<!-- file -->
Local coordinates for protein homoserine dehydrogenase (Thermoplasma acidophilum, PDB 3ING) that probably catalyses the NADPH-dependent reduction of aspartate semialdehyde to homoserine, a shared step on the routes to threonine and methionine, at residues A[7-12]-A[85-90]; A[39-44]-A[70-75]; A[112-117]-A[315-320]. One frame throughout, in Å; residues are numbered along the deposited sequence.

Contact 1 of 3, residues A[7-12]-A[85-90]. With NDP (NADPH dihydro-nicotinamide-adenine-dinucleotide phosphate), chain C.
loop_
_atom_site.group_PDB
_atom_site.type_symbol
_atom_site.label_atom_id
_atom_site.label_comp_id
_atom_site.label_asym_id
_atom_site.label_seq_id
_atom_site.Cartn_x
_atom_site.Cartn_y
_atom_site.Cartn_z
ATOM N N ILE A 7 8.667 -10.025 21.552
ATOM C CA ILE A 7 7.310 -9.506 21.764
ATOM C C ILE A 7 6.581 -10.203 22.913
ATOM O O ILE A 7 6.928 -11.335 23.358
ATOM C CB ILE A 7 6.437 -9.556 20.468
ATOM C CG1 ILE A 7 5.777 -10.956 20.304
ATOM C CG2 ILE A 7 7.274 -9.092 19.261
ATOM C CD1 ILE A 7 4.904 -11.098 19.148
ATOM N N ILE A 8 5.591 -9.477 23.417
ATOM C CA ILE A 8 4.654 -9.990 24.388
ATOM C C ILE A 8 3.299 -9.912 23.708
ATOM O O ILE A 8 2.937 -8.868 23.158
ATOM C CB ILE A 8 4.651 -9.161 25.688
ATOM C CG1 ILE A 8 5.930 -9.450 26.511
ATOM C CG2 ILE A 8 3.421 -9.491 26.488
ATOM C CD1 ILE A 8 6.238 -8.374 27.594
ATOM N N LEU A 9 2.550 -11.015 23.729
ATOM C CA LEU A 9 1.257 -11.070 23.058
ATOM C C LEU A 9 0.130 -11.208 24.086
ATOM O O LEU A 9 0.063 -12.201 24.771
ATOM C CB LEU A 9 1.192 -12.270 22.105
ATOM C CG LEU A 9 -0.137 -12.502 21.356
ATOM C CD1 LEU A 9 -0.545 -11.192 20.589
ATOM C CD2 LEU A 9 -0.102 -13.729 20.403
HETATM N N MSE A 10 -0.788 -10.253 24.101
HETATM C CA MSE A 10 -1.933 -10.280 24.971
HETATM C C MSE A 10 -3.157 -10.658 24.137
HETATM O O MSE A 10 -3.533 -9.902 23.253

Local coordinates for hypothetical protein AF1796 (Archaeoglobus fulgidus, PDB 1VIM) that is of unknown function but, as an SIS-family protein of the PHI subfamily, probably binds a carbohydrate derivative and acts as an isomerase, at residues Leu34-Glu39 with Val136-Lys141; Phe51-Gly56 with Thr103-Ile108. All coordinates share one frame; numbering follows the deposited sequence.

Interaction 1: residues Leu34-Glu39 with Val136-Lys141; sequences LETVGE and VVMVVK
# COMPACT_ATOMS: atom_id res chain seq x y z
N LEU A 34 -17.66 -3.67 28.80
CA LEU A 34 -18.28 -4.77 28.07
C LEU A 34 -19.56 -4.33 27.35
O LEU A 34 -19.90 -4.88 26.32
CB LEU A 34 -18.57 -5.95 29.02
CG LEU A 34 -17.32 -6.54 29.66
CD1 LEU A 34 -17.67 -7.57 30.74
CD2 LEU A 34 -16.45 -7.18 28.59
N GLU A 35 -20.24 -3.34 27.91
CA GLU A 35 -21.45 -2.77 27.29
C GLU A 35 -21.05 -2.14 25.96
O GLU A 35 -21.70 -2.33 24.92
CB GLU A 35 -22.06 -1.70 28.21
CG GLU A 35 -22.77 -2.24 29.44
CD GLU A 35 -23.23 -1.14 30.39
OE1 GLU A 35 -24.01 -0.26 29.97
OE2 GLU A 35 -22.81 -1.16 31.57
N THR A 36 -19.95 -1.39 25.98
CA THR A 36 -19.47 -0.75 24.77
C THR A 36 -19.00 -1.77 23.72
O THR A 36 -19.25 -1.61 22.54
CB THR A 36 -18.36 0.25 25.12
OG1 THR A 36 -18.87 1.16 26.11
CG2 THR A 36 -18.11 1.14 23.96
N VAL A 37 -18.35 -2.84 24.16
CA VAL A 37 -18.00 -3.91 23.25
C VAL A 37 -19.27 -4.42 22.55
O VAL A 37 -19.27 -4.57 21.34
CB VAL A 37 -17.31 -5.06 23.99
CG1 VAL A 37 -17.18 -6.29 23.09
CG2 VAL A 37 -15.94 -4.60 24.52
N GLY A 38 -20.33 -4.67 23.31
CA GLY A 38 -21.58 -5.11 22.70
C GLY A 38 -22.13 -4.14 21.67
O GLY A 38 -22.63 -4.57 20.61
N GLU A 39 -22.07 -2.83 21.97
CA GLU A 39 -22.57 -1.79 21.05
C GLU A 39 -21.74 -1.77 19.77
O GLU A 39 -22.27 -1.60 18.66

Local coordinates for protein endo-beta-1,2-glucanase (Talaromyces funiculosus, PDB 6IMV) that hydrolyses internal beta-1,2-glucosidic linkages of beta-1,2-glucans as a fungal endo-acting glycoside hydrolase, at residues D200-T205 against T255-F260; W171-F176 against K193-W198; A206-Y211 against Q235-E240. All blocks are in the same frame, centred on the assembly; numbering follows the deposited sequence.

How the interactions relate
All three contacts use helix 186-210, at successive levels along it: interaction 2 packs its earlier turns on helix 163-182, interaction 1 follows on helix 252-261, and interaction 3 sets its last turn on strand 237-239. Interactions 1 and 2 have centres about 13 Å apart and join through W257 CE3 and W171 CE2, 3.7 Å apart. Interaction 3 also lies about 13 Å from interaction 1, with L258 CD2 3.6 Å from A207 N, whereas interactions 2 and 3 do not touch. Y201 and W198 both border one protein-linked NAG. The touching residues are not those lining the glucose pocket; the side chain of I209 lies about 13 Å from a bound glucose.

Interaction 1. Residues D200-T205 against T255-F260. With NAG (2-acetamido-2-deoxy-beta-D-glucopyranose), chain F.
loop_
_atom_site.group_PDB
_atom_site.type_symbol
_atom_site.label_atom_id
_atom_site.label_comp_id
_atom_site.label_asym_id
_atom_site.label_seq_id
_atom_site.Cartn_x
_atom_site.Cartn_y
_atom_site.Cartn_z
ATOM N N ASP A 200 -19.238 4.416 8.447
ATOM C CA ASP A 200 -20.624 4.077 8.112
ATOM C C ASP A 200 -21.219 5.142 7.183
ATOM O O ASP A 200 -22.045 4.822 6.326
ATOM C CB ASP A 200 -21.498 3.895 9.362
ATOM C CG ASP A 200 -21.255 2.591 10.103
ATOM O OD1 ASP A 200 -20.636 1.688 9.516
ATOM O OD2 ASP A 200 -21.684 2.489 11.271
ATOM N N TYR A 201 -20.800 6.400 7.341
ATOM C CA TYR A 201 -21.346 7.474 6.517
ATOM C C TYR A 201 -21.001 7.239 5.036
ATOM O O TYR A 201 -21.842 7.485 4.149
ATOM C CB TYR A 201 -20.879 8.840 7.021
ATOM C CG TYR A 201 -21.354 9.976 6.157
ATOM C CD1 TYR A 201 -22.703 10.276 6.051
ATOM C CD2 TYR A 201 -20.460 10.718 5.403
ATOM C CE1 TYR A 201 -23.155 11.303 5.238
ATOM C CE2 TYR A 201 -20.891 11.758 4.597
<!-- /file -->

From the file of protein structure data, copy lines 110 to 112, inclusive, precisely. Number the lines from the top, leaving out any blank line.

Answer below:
ATOM C CG TYR A 201 -21.354 9.976 6.157
ATOM C CD1 TYR A 201 -22.703 10.276 6.051
ATOM C CD2 TYR A 201 -20.460 10.718 5.403